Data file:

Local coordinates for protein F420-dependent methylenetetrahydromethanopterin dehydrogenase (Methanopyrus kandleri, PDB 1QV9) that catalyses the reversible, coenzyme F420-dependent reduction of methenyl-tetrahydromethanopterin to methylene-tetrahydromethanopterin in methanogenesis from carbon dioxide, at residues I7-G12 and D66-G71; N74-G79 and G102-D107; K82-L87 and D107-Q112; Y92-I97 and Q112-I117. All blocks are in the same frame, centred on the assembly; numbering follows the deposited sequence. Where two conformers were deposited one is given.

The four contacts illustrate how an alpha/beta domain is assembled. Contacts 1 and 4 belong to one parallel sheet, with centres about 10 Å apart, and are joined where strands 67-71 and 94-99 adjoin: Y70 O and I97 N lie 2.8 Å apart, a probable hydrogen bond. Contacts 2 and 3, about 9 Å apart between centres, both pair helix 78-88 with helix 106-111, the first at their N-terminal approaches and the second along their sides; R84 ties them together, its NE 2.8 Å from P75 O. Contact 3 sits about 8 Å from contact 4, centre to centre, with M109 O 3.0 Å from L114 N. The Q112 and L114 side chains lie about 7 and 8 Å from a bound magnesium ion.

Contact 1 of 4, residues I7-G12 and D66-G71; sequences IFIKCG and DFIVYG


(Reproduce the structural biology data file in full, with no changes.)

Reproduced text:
Local coordinates for protein F420-dependent methylenetetrahydromethanopterin dehydrogenase (Methanopyrus kandleri, PDB 1QV9) that catalyses the reversible, coenzyme F420-dependent reduction of methenyl-tetrahydromethanopterin to methylene-tetrahydromethanopterin in methanogenesis from carbon dioxide, at residues I7-G12 and D66-G71; N74-G79 and G102-D107; K82-L87 and D107-Q112; Y92-I97 and Q112-I117. All blocks are in the same frame, centred on the assembly; numbering follows the deposited sequence. Where two conformers were deposited one is given.

The four contacts illustrate how an alpha/beta domain is assembled. Contacts 1 and 4 belong to one parallel sheet, with centres about 10 Å apart, and are joined where strands 67-71 and 94-99 adjoin: Y70 O and I97 N lie 2.8 Å apart, a probable hydrogen bond. Contacts 2 and 3, about 9 Å apart between centres, both pair helix 78-88 with helix 106-111, the first at their N-terminal approaches and the second along their sides; R84 ties them together, its NE 2.8 Å from P75 O. Contact 3 sits about 8 Å from contact 4, centre to centre, with M109 O 3.0 Å from L114 N. The Q112 and L114 side chains lie about 7 and 8 Å from a bound magnesium ion.

Contact 1 of 4, residues I7-G12 and D66-G71; sequences IFIKCG and DFIVYG